In this passage we read of the Pharisees' criticism of Jesus' disciples for not washing their hands before eating bread and Jesus' forceful response. As a Bible-bred evangelical, I have read this over my lifetime with some self-righteous satisfaction that as a current follower of Jesus, I would never put "tradition" ahead of obedience. It has always been easy to criticize "traditionalism", especially as someone who spent 13 years developing and leading a "contemporary" service for a traditional, main line congregation.
As I would read this though, I would fail to expand its application to "traditions" that I might not have thought were "traditional" by the measure Jesus might have been using. Is it possible that if Jesus were addressing the issue today, the examples he may give might make some of us non-traditionalists uncomfortable?
The "tradition" that the disciples had failed to honor was not part of the law of Moses but had developed over time as a well-intended strategy to honor God. In fact, it might be argued that the habit of hand-washing was an "above and beyond" measure to show extreme allegiance to the God of Moses. It would make sense for the guardians of spiritual health in Jesus' time (the Pharisees) to call out the allegedly God-honoring followers of Jesus (his disciples) on this matter of a widely accepted spiritual discipline of that time.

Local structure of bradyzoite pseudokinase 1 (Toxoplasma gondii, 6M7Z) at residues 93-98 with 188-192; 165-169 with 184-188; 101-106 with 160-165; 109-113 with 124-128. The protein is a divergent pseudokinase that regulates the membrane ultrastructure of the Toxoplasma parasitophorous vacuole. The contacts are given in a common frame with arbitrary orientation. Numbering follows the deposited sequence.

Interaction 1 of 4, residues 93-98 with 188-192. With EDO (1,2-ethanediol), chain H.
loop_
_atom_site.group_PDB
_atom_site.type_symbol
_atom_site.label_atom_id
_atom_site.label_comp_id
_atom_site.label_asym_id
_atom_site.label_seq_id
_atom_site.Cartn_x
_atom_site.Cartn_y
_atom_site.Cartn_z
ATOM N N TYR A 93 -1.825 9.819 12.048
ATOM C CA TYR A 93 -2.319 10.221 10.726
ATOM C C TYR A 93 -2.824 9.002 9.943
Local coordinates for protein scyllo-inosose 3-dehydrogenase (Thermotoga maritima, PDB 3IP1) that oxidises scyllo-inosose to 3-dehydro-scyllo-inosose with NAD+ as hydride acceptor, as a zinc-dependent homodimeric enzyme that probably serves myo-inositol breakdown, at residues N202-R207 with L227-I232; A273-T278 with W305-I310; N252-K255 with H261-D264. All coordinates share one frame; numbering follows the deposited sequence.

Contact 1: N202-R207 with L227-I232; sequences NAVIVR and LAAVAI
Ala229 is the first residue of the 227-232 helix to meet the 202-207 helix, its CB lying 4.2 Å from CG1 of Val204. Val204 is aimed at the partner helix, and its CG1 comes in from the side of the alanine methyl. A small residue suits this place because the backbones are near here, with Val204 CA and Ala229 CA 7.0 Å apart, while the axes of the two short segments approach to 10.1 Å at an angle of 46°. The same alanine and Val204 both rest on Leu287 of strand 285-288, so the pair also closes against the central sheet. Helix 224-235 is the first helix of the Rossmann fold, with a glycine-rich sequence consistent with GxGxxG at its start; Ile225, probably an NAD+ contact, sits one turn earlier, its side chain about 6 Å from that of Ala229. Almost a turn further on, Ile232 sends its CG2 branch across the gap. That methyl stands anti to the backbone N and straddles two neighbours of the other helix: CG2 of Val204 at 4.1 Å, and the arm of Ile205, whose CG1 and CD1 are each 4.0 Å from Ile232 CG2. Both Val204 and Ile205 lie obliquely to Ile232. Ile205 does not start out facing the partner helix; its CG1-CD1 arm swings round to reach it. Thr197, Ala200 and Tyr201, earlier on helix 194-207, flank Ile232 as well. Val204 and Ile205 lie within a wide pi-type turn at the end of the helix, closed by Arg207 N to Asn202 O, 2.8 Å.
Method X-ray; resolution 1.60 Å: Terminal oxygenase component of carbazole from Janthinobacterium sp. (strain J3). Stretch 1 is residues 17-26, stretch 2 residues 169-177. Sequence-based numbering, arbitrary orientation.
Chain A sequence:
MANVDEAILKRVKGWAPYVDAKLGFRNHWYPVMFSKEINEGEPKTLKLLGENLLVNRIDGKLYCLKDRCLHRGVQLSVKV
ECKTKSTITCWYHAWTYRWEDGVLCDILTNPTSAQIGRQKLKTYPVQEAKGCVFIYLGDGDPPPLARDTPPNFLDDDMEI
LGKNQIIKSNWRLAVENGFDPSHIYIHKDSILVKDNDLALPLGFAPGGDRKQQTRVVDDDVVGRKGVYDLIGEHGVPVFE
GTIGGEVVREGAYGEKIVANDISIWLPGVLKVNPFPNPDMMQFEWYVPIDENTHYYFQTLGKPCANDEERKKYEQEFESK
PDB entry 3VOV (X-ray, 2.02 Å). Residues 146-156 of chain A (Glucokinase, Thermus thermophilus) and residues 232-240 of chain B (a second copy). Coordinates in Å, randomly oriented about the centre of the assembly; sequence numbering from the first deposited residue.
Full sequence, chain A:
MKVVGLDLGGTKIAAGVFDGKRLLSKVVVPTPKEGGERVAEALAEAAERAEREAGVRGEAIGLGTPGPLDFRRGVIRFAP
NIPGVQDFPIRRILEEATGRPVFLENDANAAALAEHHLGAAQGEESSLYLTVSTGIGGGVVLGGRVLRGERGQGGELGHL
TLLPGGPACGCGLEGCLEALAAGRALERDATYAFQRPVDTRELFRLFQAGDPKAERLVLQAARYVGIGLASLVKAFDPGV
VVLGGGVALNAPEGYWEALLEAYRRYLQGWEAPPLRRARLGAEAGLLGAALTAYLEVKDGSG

Jesus response was to them yet another attack on what they had painstakingly developed over hundreds of years of honoring the religion of Abraham and Moses- a religion at least theoretically centered on the God who Jesus claimed to be his Father. Jesus wasn't confronting blatant sin or overt rebellion against the Torah; Jesus was calling out something that had become so ingrained in their religious activity, that it had usurped the simplicity of the kind of activity that would mark those who claimed to be God's people. Hand washing had become equal to if not greater than honoring human dignity.
Could we possibly make an application from this passage to the perspective Americanized Christians carry about attending church?
I wonder what Jesus would say to those today who have made attending an institutional church service equal to or more important than honoring others with dignity and love. "Jesus, your followers aren't members of or attending a church in town. Why?"
Perhaps we have made something- attendance at a consumer-driven church service- greater in importance than Jesus did. Perhaps the way we live our values as people who share God's spiritual DNA should be highlighted more than how many times we attend church or which church we currently attend. Wouldn't Jesus challenge those who "draw near with their mouth and honor with the lips but whose hearts are far from him" to a purer and simpler life- a life that he exemplified?
Yes, followers should congregate and learn from one another. But like the Pharisees in this story who were challenged to regain God's true perspective, we may need to rethink (repent?) how we are functioning in our "churches" and why we think that what we do in those churches is so critically important to how we live as Jesus' followers.